We also believe strongly in partnerships. Pretty much every handset OEM, from Nokia to Samsung to LG, are close partners with us. We also work closely with operators. In India, for example, two operators have launched very Nimbuzz-focused data packages, where users can send unlimited Nimbuzz messages for free. We’re in discussions with all operators in Singapore, and a couple in Indonesia and Thailand to explore our options here. We also partner with developers to create third-party apps within Nimbuzz.

How is Nimbuzz making money?

Our mobile advertising stream is pretty solid, and is able to help to company stand by itself. These include vanilla banner ads and location-based advertising. The other area gaining a lot of traction is the “Brand Buddies” and “Chat Buddies” features, which enable brands to establish a one-to-one connection with its target audience.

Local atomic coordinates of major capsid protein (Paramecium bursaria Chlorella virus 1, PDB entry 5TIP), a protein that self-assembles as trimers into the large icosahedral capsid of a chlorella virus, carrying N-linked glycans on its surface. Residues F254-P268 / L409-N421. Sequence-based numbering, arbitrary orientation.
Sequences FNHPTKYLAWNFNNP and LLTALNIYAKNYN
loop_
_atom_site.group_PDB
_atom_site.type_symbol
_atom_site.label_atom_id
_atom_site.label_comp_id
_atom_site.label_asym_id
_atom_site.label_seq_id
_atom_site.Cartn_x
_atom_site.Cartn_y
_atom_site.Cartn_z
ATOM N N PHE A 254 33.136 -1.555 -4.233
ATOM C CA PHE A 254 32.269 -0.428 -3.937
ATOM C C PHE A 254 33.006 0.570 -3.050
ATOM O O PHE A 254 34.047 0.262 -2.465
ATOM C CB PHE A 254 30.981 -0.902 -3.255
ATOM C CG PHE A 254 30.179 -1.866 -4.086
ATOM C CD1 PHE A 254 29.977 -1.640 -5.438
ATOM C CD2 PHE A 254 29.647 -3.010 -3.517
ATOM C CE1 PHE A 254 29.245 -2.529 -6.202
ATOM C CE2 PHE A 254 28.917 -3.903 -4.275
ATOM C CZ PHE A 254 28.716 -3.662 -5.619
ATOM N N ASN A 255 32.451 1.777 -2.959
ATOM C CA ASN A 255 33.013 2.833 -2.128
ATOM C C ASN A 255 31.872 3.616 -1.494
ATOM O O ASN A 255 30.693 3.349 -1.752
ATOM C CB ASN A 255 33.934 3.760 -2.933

We’ve just launched gaming and a virtual economy within Nimbuzz, which we expect to be big. LINE and Kakao have proven it to be a sustainable model so that should be pretty big especially in Middle East and India.

Our third revenue stream is the voice calling, where app-to-app is free, but you have to pay to call mobile lines.

What do you think is the future for mobile instant messaging?

The good news is, everybody is growing. We believe it won’t be so tough to compete with other companies in the IM space for now. The mobile Internet penetration is still nascent in many developing countries, which is true also for Southeast Asian countries, perhaps with the exception of Singapore.

Apps like WhatsApp takes care of one need: messaging. They’ve become the clear leader of that. Nimbuzz will focus on serving a couple more needs to users, offering a different proposition.